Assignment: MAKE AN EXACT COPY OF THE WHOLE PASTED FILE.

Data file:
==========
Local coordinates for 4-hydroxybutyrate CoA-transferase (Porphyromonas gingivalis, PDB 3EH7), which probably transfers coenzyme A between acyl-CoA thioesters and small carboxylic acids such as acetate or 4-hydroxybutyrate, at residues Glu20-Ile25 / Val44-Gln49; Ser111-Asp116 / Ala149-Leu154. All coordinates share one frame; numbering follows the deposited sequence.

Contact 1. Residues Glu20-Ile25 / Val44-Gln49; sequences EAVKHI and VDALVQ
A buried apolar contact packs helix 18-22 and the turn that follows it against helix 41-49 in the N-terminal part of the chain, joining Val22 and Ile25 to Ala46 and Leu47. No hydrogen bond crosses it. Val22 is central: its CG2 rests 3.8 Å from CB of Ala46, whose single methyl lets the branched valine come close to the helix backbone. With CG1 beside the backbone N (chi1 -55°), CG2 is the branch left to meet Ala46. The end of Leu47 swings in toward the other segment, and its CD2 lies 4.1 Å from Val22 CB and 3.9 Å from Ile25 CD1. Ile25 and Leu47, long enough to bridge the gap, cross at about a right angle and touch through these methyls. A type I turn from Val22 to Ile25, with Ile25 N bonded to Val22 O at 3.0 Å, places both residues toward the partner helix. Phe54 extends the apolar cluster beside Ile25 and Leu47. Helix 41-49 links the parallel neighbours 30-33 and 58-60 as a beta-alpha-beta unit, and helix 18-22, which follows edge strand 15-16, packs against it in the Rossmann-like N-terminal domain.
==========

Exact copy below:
Local coordinates for 4-hydroxybutyrate CoA-transferase (Porphyromonas gingivalis, PDB 3EH7), which probably transfers coenzyme A between acyl-CoA thioesters and small carboxylic acids such as acetate or 4-hydroxybutyrate, at residues Glu20-Ile25 / Val44-Gln49; Ser111-Asp116 / Ala149-Leu154. All coordinates share one frame; numbering follows the deposited sequence.

Contact 1. Residues Glu20-Ile25 / Val44-Gln49; sequences EAVKHI and VDALVQ
A buried apolar contact packs helix 18-22 and the turn that follows it against helix 41-49 in the N-terminal part of the chain, joining Val22 and Ile25 to Ala46 and Leu47. No hydrogen bond crosses it. Val22 is central: its CG2 rests 3.8 Å from CB of Ala46, whose single methyl lets the branched valine come close to the helix backbone. With CG1 beside the backbone N (chi1 -55°), CG2 is the branch left to meet Ala46. The end of Leu47 swings in toward the other segment, and its CD2 lies 4.1 Å from Val22 CB and 3.9 Å from Ile25 CD1. Ile25 and Leu47, long enough to bridge the gap, cross at about a right angle and touch through these methyls. A type I turn from Val22 to Ile25, with Ile25 N bonded to Val22 O at 3.0 Å, places both residues toward the partner helix. Phe54 extends the apolar cluster beside Ile25 and Leu47. Helix 41-49 links the parallel neighbours 30-33 and 58-60 as a beta-alpha-beta unit, and helix 18-22, which follows edge strand 15-16, packs against it in the Rossmann-like N-terminal domain.